Protecting Smartphones In The Cold

Posted by Blog Tipster

Feb 19, 2014 1:58:39 PM

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Smartphones are not built for the extreme cold.

The weather in Milwaukee and all of Southeastern Wisconsin over the past few weeks has not been ideal for phones and tablets. Since not using your phone is no longer an option, we have put together some tips for using your phone in the cold weather.

Cold weather touchscreen tips

Keeping yourself very warm in weather like this is obviously the most important thing, and often a pair of mittens or gloves is a part of that. Those mittens and gloves won't work on capacitive touch screens, which is the technology currently used on most smartphones and tablets. Screens like this depend on your body's ability to conduct electricity to work, the thick layer of wool on gloves and mittens prevents the screen from registering your taps and pokes.

There are inexpensive gloves that include special, conductive fabric on the tip of the index fingers so you can touch your screen rather than having to expose your hands to the cold to use your phone.

Another option for smartphones and tablets is purchasing a stylus, which is better than a fuzzy finger if you need to do work in the cold for a long time.

What happens to phone in the cold

Some smartphones list the optimum range of temperatures in their technical specs. As an example, when it's turned off, the iPhone 5S can withstand temperatures between -4° and 113° Fahrenheit. When it's turned on, the range is not nearly as big.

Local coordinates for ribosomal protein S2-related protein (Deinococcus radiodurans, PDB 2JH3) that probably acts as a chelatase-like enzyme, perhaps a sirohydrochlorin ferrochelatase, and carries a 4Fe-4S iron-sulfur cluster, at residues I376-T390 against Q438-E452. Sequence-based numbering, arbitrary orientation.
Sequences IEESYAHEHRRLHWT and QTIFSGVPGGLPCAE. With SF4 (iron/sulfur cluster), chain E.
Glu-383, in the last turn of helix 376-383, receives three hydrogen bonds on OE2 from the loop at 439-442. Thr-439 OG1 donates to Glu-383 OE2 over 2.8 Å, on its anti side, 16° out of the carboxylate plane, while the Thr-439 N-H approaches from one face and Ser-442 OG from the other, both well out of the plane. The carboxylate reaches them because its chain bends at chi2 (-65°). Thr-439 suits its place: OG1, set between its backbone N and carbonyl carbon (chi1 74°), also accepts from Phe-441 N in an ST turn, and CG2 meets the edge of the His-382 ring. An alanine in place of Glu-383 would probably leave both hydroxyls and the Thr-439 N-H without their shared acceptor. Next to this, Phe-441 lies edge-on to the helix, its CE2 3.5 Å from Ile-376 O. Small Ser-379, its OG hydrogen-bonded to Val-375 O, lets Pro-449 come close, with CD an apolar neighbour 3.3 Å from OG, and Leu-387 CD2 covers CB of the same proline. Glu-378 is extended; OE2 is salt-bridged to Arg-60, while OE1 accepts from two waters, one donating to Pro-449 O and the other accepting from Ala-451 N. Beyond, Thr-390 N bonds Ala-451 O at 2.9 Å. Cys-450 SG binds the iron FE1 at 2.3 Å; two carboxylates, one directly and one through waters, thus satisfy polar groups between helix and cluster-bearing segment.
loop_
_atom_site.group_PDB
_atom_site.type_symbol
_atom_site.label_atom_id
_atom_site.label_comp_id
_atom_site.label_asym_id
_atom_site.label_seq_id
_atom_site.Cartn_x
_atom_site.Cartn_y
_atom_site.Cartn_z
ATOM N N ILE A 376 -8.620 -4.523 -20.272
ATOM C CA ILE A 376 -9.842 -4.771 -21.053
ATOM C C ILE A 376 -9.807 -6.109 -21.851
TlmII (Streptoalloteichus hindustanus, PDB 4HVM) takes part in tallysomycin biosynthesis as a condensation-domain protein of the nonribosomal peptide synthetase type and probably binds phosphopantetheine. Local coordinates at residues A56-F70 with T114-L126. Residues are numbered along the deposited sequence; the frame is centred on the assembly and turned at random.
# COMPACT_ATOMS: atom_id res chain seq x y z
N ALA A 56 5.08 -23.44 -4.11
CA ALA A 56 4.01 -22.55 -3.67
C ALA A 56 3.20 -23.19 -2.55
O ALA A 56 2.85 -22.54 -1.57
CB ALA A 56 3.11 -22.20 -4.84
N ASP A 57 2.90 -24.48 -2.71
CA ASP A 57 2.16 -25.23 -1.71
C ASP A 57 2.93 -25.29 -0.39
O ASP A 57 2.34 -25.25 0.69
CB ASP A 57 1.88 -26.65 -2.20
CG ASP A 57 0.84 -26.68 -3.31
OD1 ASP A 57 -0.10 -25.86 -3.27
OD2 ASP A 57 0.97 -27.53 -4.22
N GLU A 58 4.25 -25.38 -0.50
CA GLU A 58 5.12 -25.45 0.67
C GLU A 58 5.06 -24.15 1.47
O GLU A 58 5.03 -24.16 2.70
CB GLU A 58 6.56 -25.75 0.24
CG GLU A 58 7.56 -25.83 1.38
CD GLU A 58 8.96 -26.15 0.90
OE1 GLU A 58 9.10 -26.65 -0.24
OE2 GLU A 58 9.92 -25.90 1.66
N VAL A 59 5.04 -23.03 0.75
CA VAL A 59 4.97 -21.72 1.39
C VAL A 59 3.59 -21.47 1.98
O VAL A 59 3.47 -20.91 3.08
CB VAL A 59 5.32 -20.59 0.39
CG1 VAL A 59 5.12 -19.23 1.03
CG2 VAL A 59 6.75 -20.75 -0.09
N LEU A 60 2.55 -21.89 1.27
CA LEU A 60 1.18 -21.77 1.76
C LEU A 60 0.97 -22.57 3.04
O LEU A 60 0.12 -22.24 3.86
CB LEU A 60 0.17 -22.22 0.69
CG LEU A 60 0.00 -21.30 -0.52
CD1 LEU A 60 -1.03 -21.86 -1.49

When operating an IPhone, Apple recommends not going lower than 32°. Other phones are rated for much lower temperatures, and some can go as low as -4° Fahrenheit while in operation.

When lithium-ion batteries are exposed to cold temperatures, their performance suffers. A phone battery will drain faster than normal when cold, or it might say it has ample power remaining and then suddenly go dead. These problems will only be temporary and the battery should behave normally when the device is brought back up to warmer temperatures. 

Smartphones are made up of other delicate electronic parts, like their LCD screens, that can malfunction in extreme temperatures.

Freezing temperatures can also make a phone's glass surfaces more sensitive to cracks and breaks, especially if there's already a flaw or nick in any of the glass. There have been reports of the glass on the back of the iPhone shattering in extreme cold temperatures.

Prevent phone freeze

To keep phones from getting too cold, don't leave them alone for a very long time in a frigid place, like a parked car. Storing your phone in your pocket, where it can absorb some of your body heat, is best. If you do need to leave it behind, turn the phone off instead of just putting it to sleep.

Cases also help to keep phones warm. There are even cases especially built to regulate a phone's temperature in extreme situations.

One last tip: If you're depending on a phone to make outgoing calls in case of an emergency -- say, while driving on icy roads -- keep a back-up power source with you.

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